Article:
I took this picture outside the Montara Lighthouse in California. Never before had I seen the structure of wings from underneath as clear as in the wings of this red-tailed hawk. It reminds me of the structure of novel, with a plot that is small and muscular and around it the wide upper layer to keep the story afloat. Look at those feathers. They are perfectly in line with each other, like story threads woven into an intricate mesh.
There are more similarities between a hawk and a good story. Like the hawk, a story needs to be strong and powerful, capturing the reader with sharp, curved talons. It needs a strong beak that is kitted out to hook the reader and pull him in. And, particularly in Young Adult but maybe even in all genres, the story needs to be as swift a flier as this bird of prey.
I am nearing the final version of my manuscript, one of the darkest stories I have ever written, and I hope it will soar like a hawk once I let it go.
Some writers are fast, determined, strong-minded. Me? Not so much. I’m line editing my manuscript and scrutinizing 90,000 words can be mighty disheartening. Being in the Bay Area doesn’t make it any easier.
I’m staying with friends and, man, talking books and life with them is so much more fun than weighing every sentence you wrote. The eldest of their kids easily lures me away from my mission with our common interest TV show Bones, the middle one loves talking science even more than I do, and the youngest is a master patisserie chef (you’ve got to taste those cupcakes). On top of that they have the cutest puppy and two kittens to die for.
Despite all that, I am frantically trying to pull this off. I don’t want to disappoint my mentor. I don’t dare to disappoint my mentor. So I’m glued to my laptop and stripping those 90,000 words like the wind stripped the Tiburon Hippie Tree.
You have no idea how much I’d prefer to arc out high above Richardson Bay on that old Eucalyptus tree’s swing.
A writer in a city that never sleeps. You’d think that would lead to lots of writing, but I find it hard to write when there’s no quiet around. Thankfully, my dear friend and colleague author Siobhan Wall came to my rescue with thenewest edition of her Quiet series: Quiet New York. A gem of a book and a life saver for everyone in need of a quiet place to write, read, or just sit and contemplate life. A must-have guide for everyone traveling to that amazing and ever wakeful city!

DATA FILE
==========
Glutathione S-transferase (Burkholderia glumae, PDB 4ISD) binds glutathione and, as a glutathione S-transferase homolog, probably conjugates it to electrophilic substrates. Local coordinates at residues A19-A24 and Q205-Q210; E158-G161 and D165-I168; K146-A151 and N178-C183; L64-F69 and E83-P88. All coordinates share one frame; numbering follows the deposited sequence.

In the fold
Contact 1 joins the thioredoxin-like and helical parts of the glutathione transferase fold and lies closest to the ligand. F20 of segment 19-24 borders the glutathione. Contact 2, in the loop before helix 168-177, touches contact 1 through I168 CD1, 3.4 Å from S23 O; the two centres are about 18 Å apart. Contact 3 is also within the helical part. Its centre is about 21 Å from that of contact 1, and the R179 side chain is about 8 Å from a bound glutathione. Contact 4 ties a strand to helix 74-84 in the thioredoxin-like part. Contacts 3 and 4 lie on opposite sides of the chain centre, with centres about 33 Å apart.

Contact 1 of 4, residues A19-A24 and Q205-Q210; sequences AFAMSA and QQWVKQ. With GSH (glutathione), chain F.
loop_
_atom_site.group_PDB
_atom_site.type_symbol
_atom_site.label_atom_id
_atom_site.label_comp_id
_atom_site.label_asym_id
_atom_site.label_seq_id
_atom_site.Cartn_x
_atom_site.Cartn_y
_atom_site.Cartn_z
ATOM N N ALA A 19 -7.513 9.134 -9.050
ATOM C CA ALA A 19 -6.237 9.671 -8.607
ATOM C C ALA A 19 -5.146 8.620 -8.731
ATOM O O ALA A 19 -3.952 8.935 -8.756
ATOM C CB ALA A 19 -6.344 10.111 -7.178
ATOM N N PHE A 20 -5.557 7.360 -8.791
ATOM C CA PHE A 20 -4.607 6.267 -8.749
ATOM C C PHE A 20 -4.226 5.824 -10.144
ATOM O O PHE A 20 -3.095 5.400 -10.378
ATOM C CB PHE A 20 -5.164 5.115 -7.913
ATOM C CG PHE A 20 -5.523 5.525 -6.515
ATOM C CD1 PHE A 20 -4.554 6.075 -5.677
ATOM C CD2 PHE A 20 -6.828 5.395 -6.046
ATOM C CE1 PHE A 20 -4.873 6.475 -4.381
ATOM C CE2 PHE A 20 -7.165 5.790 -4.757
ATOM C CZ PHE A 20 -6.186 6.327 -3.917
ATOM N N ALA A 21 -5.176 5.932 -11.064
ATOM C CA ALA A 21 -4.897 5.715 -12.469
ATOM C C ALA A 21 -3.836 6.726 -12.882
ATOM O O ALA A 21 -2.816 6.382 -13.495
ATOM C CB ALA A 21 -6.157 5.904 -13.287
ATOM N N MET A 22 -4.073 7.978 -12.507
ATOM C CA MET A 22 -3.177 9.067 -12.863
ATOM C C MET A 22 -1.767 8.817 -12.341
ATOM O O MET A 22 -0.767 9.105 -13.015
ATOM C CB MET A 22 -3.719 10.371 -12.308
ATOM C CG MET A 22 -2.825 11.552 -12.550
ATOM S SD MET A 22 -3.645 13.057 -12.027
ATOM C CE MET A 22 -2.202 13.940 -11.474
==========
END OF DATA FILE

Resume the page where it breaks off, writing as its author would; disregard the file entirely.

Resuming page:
If you find yourself at the Children’s Book Fair in Bologna in March 2014 and you want a sneak preview of Angela M. Pelaez Vargas and my Little Golden Book, Mia’s nest, go visit the SCBWI Boot at pavilion 26, booth A/66 or the Uitgeverij Rubinstein booth at Hall 29D21.
The tenderest yellow-green glow of the elms lining the canal in front of my house. That’s my cue that spring has arrived. When the buds catch a ray of light they turn a deep golden green. It makes me think of Shakespeare’s Sonnet 98.
From you have I been absent in the spring,
When proud-pied April dress’d in all his trim
Hath put a spirit of youth in every thing,
That heavy Saturn laugh’d and leap’d with him.
Yet nor the lays of birds nor the sweet smell
Of different flowers in odour and in hue
Could make me any summer’s story tell,
Or from their proud lap pluck them where they grew;
Nor did I wonder at the lily’s white,
Nor praise the deep vermilion in the rose;
They were but sweet, but figures of delight,
Drawn after you, you pattern of all those.
Yet seem’d it winter still, and, you away,
As with your shadow I with these did play.
You see, my characters keep asking me the same question, over and over again: What’s my motivation? And sometimes I just blank out. Not a thought comes up, not a motivation is found.
I fight it, particularly if the character is as adorable as Godzilla, but in the end I know it’s my cue: time to ditch the character, time to kill another darling…
Tucked away in a corner on page 24 of my newspaper, I read an unsettling newsflash. More and more Dutch publishing houses are going belly up. In the last quarter of 2013 the total loss of business was 9% compared to the last quarter a year before. The overall loss over 2013 was 6%.
Since 2008, publishing houses in the Netherlands have faced a staggering 20% loss of business and that is causing them to close more and more doors.
I was already proud and happy with the Little Golden Book and the Middle Grade adventure novel that will be published later this year, but now I also admire both publishers for their stamina, their perseverance and their unbroken trust in authors and illustrators. Chapeau Rubinstein! Chapeau Ploegsma Children’s Book Publishers!